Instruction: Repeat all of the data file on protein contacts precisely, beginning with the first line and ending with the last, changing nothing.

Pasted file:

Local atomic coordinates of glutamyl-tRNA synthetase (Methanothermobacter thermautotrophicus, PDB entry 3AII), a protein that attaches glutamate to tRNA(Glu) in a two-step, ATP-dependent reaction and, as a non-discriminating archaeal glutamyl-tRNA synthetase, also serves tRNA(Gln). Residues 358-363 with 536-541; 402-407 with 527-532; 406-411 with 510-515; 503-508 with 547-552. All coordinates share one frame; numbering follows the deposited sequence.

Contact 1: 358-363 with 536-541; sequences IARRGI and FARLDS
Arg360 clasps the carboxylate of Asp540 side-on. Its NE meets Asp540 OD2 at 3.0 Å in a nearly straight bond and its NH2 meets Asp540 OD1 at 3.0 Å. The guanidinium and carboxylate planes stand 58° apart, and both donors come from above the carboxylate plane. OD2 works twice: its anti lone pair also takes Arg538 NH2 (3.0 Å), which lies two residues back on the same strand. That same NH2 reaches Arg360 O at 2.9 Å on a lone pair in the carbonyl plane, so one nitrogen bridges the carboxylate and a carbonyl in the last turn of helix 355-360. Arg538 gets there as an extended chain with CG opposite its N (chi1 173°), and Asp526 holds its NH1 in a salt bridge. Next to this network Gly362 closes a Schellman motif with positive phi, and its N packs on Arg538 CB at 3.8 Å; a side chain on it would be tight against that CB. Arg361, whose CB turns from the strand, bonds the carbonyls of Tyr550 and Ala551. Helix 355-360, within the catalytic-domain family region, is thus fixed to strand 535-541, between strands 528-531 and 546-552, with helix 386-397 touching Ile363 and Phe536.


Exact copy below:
Local atomic coordinates of glutamyl-tRNA synthetase (Methanothermobacter thermautotrophicus, PDB entry 3AII), a protein that attaches glutamate to tRNA(Glu) in a two-step, ATP-dependent reaction and, as a non-discriminating archaeal glutamyl-tRNA synthetase, also serves tRNA(Gln). Residues 358-363 with 536-541; 402-407 with 527-532; 406-411 with 510-515; 503-508 with 547-552. All coordinates share one frame; numbering follows the deposited sequence.

Contact 1: 358-363 with 536-541; sequences IARRGI and FARLDS
Arg360 clasps the carboxylate of Asp540 side-on. Its NE meets Asp540 OD2 at 3.0 Å in a nearly straight bond and its NH2 meets Asp540 OD1 at 3.0 Å. The guanidinium and carboxylate planes stand 58° apart, and both donors come from above the carboxylate plane. OD2 works twice: its anti lone pair also takes Arg538 NH2 (3.0 Å), which lies two residues back on the same strand. That same NH2 reaches Arg360 O at 2.9 Å on a lone pair in the carbonyl plane, so one nitrogen bridges the carboxylate and a carbonyl in the last turn of helix 355-360. Arg538 gets there as an extended chain with CG opposite its N (chi1 173°), and Asp526 holds its NH1 in a salt bridge. Next to this network Gly362 closes a Schellman motif with positive phi, and its N packs on Arg538 CB at 3.8 Å; a side chain on it would be tight against that CB. Arg361, whose CB turns from the strand, bonds the carbonyls of Tyr550 and Ala551. Helix 355-360, within the catalytic-domain family region, is thus fixed to strand 535-541, between strands 528-531 and 546-552, with helix 386-397 touching Ile363 and Phe536.